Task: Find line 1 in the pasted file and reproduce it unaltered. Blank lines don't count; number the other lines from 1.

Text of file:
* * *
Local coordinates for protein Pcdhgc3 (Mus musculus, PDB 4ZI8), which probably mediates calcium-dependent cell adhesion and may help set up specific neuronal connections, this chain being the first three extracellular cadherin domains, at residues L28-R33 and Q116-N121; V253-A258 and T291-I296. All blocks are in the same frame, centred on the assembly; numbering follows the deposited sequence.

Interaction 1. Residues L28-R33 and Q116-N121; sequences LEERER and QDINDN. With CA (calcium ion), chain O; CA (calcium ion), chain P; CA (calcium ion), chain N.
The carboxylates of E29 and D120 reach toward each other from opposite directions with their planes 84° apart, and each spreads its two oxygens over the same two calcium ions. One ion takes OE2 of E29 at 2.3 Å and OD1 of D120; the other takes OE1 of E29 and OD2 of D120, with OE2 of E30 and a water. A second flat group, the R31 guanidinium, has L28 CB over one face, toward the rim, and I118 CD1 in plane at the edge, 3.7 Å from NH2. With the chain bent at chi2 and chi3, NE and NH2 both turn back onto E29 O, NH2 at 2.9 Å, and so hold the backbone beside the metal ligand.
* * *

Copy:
Local coordinates for protein Pcdhgc3 (Mus musculus, PDB 4ZI8), which probably mediates calcium-dependent cell adhesion and may help set up specific neuronal connections, this chain being the first three extracellular cadherin domains, at residues L28-R33 and Q116-N121; V253-A258 and T291-I296. All blocks are in the same frame, centred on the assembly; numbering follows the deposited sequence.